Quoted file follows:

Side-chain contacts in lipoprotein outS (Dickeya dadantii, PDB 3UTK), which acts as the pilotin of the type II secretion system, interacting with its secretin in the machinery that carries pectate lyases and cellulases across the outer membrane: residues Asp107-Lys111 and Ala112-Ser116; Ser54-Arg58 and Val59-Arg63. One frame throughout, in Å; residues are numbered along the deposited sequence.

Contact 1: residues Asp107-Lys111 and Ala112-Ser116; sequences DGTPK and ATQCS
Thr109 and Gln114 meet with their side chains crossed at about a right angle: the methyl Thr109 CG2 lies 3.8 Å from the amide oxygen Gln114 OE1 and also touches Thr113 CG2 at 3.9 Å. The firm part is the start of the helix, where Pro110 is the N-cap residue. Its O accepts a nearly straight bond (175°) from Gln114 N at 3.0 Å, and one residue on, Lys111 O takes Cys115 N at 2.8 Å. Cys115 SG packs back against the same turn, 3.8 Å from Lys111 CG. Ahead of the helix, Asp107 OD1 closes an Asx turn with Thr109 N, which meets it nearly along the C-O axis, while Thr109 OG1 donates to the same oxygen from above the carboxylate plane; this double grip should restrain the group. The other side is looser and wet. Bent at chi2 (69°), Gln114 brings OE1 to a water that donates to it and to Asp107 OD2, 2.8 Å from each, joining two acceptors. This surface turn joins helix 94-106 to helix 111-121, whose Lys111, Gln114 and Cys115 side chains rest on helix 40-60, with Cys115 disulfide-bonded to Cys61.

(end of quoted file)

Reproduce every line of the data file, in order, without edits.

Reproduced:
Side-chain contacts in lipoprotein outS (Dickeya dadantii, PDB 3UTK), which acts as the pilotin of the type II secretion system, interacting with its secretin in the machinery that carries pectate lyases and cellulases across the outer membrane: residues Asp107-Lys111 and Ala112-Ser116; Ser54-Arg58 and Val59-Arg63. One frame throughout, in Å; residues are numbered along the deposited sequence.

Contact 1: residues Asp107-Lys111 and Ala112-Ser116; sequences DGTPK and ATQCS
Thr109 and Gln114 meet with their side chains crossed at about a right angle: the methyl Thr109 CG2 lies 3.8 Å from the amide oxygen Gln114 OE1 and also touches Thr113 CG2 at 3.9 Å. The firm part is the start of the helix, where Pro110 is the N-cap residue. Its O accepts a nearly straight bond (175°) from Gln114 N at 3.0 Å, and one residue on, Lys111 O takes Cys115 N at 2.8 Å. Cys115 SG packs back against the same turn, 3.8 Å from Lys111 CG. Ahead of the helix, Asp107 OD1 closes an Asx turn with Thr109 N, which meets it nearly along the C-O axis, while Thr109 OG1 donates to the same oxygen from above the carboxylate plane; this double grip should restrain the group. The other side is looser and wet. Bent at chi2 (69°), Gln114 brings OE1 to a water that donates to it and to Asp107 OD2, 2.8 Å from each, joining two acceptors. This surface turn joins helix 94-106 to helix 111-121, whose Lys111, Gln114 and Cys115 side chains rest on helix 40-60, with Cys115 disulfide-bonded to Cys61.